Earth Day

 

In the 1970s, air pollution was rampant; people were still using leaded gasoline; pesticides were routinely sprayed in heavily populated areas; and the Cuyahoga River in Ohio was so clogged with chemicals that it spontaneously combusted. To demand change and celebrate positive action to clean up the environement, a group of Americans came together and created Earth Day.

Earth Day is a day that is intended to inspire awareness and appreciation for the Earth's natural environment. Earth Day was founded by United States Senator Gaylord Nelson on April 22, 1970. The first Earth Day was focused on the United States, but it was taken international in 1990 and events  were organized in 141 nations. Earth Day is now coordinated globally by the Earth Day Network and is celebrated in more than 175 countries every year. 

Numerous communities celebrate Earth Week, an entire week of activities focused on environmental issues. In 2009, the United Nations designated April 22 International Mother Earth Day. 

Earth Day is a time when adults and children honor the planet by learning what they can do to protect and clean up the environment; raise awareness about environmental health issues; and gather public support for positive change.  More than 180 countries participate in Earth Day, about one billion people in total.
 
 

Celebrating Earth Day

 

Some ways to make a difference on Earth Day:

  • Hold educational classes outside and plant trees, flowers, vegetables, and other flora with schoolchildren.
  • Create a contest in which participants submit Earth Day related posters, essays, poetry, photography, or artwork.
  • Set up an exhibit at a local library or community center to educate community members about environmentally friendly practices they can adopt in their daily lives.
  • Host a beach or park cleanup, in which community members gather to make a local recreational area a cleaner, healthier place.
  • Organize a march or rally in your community to raise awareness about Earth Day or a particular local environmental issue.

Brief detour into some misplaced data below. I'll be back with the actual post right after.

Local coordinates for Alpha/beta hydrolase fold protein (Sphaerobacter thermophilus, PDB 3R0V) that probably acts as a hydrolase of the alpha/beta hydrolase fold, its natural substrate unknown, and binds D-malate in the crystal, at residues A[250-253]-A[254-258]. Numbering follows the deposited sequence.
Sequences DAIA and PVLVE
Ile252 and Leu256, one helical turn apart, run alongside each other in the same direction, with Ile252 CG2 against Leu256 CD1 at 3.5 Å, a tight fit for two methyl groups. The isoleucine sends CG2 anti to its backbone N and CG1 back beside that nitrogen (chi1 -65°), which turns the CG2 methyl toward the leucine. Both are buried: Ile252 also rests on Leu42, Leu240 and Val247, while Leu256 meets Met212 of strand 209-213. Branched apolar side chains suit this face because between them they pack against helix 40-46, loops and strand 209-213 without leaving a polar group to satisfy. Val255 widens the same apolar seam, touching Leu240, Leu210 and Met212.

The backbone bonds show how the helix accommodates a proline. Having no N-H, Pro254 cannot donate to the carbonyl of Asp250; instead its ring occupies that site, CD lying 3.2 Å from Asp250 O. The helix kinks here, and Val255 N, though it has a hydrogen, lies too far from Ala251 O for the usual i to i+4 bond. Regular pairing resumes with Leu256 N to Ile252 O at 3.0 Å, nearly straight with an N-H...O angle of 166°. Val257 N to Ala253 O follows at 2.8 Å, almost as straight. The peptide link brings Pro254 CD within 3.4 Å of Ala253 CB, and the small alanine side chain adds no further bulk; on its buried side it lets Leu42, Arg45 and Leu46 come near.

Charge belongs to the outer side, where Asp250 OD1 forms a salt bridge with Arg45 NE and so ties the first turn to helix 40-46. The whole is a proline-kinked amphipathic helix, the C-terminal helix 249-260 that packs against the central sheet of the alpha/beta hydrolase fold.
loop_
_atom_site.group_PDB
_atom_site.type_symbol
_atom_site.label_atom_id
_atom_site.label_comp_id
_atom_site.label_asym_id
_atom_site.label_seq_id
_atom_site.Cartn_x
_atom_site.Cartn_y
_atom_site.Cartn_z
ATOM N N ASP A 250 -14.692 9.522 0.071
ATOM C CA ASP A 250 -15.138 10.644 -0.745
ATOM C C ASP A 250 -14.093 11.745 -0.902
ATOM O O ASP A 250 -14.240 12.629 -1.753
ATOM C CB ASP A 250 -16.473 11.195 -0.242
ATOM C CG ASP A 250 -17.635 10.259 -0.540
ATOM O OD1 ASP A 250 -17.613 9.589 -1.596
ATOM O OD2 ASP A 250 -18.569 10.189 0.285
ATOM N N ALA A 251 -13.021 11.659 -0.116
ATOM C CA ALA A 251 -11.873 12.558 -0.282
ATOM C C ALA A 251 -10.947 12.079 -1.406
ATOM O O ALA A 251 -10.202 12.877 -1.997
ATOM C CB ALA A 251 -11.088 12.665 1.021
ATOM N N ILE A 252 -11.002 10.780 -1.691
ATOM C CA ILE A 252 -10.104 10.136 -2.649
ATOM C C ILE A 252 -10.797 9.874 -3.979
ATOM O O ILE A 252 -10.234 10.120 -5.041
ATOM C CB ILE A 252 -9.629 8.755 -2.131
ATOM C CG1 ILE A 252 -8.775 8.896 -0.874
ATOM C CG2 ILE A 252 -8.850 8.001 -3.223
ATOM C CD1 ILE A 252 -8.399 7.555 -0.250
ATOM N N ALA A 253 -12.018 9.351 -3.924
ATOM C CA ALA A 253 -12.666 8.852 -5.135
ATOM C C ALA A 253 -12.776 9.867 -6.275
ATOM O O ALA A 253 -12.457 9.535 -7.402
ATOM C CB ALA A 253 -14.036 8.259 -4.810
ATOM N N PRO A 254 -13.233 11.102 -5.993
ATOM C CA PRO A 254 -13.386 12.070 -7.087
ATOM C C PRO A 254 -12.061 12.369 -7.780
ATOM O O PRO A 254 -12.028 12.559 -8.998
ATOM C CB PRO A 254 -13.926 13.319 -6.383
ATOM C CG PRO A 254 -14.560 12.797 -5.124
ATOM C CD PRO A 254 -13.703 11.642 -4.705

• Launch a lobbying campaign in which concerned citizens write letters to policymakers to encourage them to support policies that help protect the environment. 

Aid in protecting the earth on Earth Day, or any day, by adopting environmentally friendly practices:

  • Only buying appliances that have earned the Energy Star label, meaning they are specially designed to conserve energy and are endorsed by the EPA.
  • Turning off appliances and lights when you are not using them.
  • Determining if your local power supplier offers "green power" options, power sources that minimize air pollution.
  • Using less heat and air conditioning.
  • Making sure that your home is properly insulated.
  • Using compact fluorescent light bulbs in your home and office.
  • Not running water unnecessarily, whether in the sink, dishwasher, or shower.
  • Taking quick showers instead of baths.
  • Washing only full loads of dishes and laundry.
  • Practice the 4Rs: reduce, reuse, recycle, and re-buy.

Since the first Earth Day, much of the world has responded to the call to protect the environment to create a safer, healthier future for us all.

If you are interested in getting involved in local Earth Day events, find events in your area at the Earth Day Network.  You can also easily incorporate Earth Day principles into your every day life by practicing Green Health.